UNDER PRESSURE

Industry body highlights freight forwarders’ limits being stretched

The Customs Brokers and Freight Forwarders Federation (CBAFF) says freight forwarders across New Zealand are working tirelessly to minimise additional supply chain disruptions caused by the Omicron outbreak but they are under plenty of pressure.

CBAFF chief executive Rosemarie Dawson says consumers are understandably concerned about rising food costs and empty shelves in supermarkets – and logistics challenges contribute to that.

“The freight forwarding sector moves imports and exports around the globe and around New Zealand,” says Dawson.

“But it tends to be something of an ‘invisible’ industry, and it is important that people understand why moving freight is taking so much longer and costing more.”

New Zealand’s freight forwarding sector has been under considerable pressure since the global pandemic began to take hold in early 2020.

Kiwis’ online purchasing soared, resulting in a massive and sustained increase in the volume of freight arriving. There is an ongoing global shortage of shipping containers and hugely increased demand for container space. The CBAFF says freight costs have increased by up to 1000% and port congestion has intensified to the point that international vessels now often skip some NZ port calls.

“New Zealand’s Omicron outbreak has arrived into this very challenging scenario, already beset with delays and additional costs,” says Dawson.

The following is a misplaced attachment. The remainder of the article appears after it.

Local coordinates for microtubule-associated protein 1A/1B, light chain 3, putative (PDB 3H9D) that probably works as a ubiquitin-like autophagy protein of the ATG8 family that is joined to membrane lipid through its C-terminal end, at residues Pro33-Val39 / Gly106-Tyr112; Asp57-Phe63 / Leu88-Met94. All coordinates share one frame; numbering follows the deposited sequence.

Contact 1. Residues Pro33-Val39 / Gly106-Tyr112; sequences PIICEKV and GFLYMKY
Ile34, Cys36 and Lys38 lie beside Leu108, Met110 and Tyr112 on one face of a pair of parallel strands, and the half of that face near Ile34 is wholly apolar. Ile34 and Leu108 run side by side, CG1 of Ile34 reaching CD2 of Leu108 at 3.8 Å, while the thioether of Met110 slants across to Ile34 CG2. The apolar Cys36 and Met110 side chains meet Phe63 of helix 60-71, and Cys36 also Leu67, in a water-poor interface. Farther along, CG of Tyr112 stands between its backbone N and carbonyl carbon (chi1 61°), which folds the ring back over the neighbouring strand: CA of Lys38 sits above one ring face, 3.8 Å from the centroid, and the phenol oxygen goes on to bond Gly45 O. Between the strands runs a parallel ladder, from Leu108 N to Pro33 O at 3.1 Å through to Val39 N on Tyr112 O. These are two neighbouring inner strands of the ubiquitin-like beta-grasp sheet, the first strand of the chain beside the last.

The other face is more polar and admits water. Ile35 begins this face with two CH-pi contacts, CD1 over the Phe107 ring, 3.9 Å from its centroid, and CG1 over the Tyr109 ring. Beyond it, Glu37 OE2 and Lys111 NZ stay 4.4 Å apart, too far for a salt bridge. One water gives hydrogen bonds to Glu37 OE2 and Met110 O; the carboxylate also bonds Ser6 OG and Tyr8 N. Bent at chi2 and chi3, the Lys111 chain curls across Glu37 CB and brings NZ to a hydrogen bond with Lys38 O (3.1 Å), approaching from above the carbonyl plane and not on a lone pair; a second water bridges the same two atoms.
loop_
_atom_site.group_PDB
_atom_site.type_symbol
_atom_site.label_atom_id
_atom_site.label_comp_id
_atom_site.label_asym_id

“The sector was as prepared as it could be under the circumstances. Many freight forwarders have split their teams, with more working from home. Ports have been splitting shifts and have straddle carriers working in ‘bubbles’.

“Every part of the industry is doing their best, but every link is affected. In the North Island, particularly Auckland, the domestic supply chain is now painfully stretched.

“Ports of Auckland has had many staff sick or isolating, which has exacerbated congestion issues and more ships are diverting to Northport, near Whangarei.”

Dawson says that means longer journeys for trucking companies, who also have staff absent and may not be able to put all their vehicles on the road.

“There currently are not enough people in depots and warehouses to load and unload the usual volume of goods and it is now common for goods to take five days to travel from Auckland to Wellington.

“All this adds to pricing in stores. The longer freight sits and the longer it takes to deliver, the higher the costs. Importers have to pass those costs on to clients, who ultimately pass it on to consumers.”

Dawson says that, while the South Island has not yet been as severely impacted, CBAFF members there are also finding that moving freight is taking much longer.

“Overall, our members tell us that, after two years of challenges, most of their customers are now realistic about the delays. However, not all have changed their expectations. There does need to be good understanding, among customers and consumers that everything is going to take that much longer and will do for some time to come.”

THERE IS AN ONGOING GLOBAL SHORTAGE OF SHIPPING CONTAINERS AND HUGELY INCREASED DEMAND FOR CONTAINER SPACE. THE CBAFF SAYS FREIGHT COSTS HAVE INCREASED BY UP TO 1000% AND PORT CONGESTION HAS INTENSIFIED TO THE POINT THAT INTERNATIONAL VESSELS NOW OFTEN SKIP SOME NZ PORT CALLS.